Investment sales rose by 49.6% q-o-q from key deals in the office and residential sectors. Other than acquiring existing built assets, foreign investors have adopted the build-to-core strategy.
Despite a tough start to 2016, some encouraging signs were observed across key indicators. Net absorption recorded a second consecutive quarter of expansion while rental decline slowed.
The business park market delivered a relatively low-key but resilient performance in Q4 2016. Another quarter of positive net absorption helped support an increase in islandwide occupancy.
It remains a tenant’s market, a situation which is likely to persist in 2017 as retailers are spoilt for choice. However, the most prime Orchard Road and suburban spaces are expected to maintain a strong performance.
Some 2,300 new homes were sold in Q4 2016 and the URA price index eased by 0.4% q-o-q. For the whole year, total sales volume is about 8,000 units and total fall in the price index is 3.0%.
Despite external headwinds buffeting the manufacturing sector, some respite was observed in Q4 2016. However, rents continued its decline for the sixth consecutive quarter.
The India economy in 2016 will be amongst the fastest growing economies in the world, thereby generating significant interest from investors and corporates. With inflation being broadly under control, the monetary policy easing cycle is expected to remain accommodative; with the Government expected to focus on instigating structural reforms. While 2015 ushered in numerous reforms across sectors, high hopes are riding on the 2016 budget with respect to key policies and reforms. This spells positive for the real estate sector with opportunities for landlords, tenants and investors:
Office: Corporate leasing is expected to remain strong with occupiers expected to remain focused on pre-leasing spaces in under-construction projects. As operational and financial efficiencies gain significance, focus on efficient workplace strategies will be accentuated.
Retail:F&B and fashion are likely to dominate transaction activity and the addition of supply in key markets is likely to pave way for more global brands in India. Shopping centers will focus on the “experience factor” to tackle the threat from online shopping.
Investments: While mezzanine financing will continue, equity structures will become increasingly popular, especially in big- ticket transactions in commercial assets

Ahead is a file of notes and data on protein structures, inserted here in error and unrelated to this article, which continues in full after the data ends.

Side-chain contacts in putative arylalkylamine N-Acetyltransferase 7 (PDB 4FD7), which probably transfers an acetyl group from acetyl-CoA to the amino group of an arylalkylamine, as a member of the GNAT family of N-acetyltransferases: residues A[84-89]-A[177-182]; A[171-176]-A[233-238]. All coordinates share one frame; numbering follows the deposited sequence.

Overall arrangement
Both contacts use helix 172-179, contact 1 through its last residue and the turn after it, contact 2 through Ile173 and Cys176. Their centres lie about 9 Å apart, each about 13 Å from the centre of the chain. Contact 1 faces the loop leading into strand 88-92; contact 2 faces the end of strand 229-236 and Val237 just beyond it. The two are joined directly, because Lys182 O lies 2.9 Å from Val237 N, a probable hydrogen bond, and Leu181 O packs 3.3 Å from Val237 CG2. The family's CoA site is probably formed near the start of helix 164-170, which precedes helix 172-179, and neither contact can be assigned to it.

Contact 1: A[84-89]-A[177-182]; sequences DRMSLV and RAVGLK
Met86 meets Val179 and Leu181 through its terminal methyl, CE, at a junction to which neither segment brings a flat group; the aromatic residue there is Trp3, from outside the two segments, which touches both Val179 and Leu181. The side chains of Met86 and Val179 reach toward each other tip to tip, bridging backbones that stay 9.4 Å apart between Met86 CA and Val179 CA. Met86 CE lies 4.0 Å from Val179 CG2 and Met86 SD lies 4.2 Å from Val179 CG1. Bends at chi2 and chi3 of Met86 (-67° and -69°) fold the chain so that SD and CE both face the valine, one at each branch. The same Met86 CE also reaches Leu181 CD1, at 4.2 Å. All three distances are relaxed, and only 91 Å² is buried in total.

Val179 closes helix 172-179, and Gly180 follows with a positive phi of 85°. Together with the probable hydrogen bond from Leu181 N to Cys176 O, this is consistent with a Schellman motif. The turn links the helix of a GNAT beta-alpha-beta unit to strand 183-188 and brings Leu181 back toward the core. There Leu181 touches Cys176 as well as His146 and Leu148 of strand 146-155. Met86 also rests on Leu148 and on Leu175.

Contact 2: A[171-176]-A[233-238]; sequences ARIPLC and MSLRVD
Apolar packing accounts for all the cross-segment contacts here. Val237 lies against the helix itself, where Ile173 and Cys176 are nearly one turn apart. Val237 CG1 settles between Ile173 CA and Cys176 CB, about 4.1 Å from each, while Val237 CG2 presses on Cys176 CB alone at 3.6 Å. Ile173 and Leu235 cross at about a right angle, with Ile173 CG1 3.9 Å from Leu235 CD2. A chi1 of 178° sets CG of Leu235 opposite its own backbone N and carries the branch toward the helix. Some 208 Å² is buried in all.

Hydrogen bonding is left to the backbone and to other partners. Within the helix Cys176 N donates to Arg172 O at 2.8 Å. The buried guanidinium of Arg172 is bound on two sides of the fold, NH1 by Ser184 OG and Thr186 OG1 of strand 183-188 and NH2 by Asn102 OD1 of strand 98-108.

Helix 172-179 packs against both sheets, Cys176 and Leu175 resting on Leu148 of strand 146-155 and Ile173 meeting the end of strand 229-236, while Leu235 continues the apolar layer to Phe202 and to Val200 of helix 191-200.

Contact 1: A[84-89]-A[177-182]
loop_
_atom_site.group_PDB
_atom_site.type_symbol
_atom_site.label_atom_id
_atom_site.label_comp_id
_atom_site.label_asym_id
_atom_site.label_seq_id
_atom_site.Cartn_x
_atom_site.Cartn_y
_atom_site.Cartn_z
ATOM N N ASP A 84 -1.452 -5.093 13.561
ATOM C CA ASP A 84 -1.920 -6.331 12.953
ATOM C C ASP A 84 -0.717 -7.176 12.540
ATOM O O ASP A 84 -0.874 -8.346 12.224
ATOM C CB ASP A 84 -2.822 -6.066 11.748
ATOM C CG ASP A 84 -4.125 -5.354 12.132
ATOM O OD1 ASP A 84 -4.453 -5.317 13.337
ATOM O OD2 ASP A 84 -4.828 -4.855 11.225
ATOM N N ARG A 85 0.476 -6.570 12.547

Until recently, there has been little progress in the development of Large multi-tenant (LMT) logistics properties in the Greater Nagoya Area. Consequently, the market has been extremely tight, with the vacancy rate standing at 0% at the end of Q3 2016.
Aichi Prefecture ranks #1 in Japan for the value of manufactured goods shipped, and the area’s population continues to grow. Demand for logistics facilities is therefore expected to remain strong for both industrial and consumer goods.
New supply is forecast to be 150,000 tsubo over the next two years. Although this will be a volume equivalent to the stock of space in Q3 2016, it is unlikely to resolve the shortage of logistics facilities, given the strength of latent demand.
The vacancy rate is forecast to rise to around 15% in Q2 2017, when new supply will peak. However, the vacancy rate is then forecast to trend downwards, and is likely to settle at around 9% by Q4 2018.
Effective rents began to rise at a faster rate in H2 2014. As of Q3 2016, effective rents stood at JPY 3,410 per tsubo, 17% above the market trough. They are expected to continue to rise at a moderate pace.
This report provides estimation of the current market peak timing, together with vacancy and absorption projections through an innovative and unique approach.
During the initial phases of property market cycles the demand for space grows. This in turn results in new construction being undertaken and subsequent stock increases. The model presented in the paper allows for estimation of the cycle generated demand and comparison with the known and expected space supply.
Subsequently, the vacancy resultant from oversupply of space is assessed at the closing stages of a cycle. Finally, the techniques developed in the paper allow for estimation of market peak timing.
The report discusses office and industrial sectors in detail providing estimations of cyclical market characteristics for each of these in turn.
Manufacturing has undergone structural change globally in recent history. The removal of trade barriers, technological advances and labour force mobilisation have driven massive changes in what goods are manufactured, where, how and by who.
For the last several years the manufacturing sector in Australia has been in decline, as has its share of the economy, moving from 9.1% of GDP in 1999 to 6.0% in 2015. In that same time German manufacturing held fast at around 22% of the economy. What has happened to Australian manufacturing? Is Australia transitioning to a post-industrial economy? Where is Australia’s comparative advantage in manufacturing? What are the implications on industrial occupier demand?
Rather than suffer a terminal decline, Australian manufacturing will forge a path into advanced manufacturing, leveraging high quality innovation inputs such as education, training and technological readiness and converting them into high value outputs.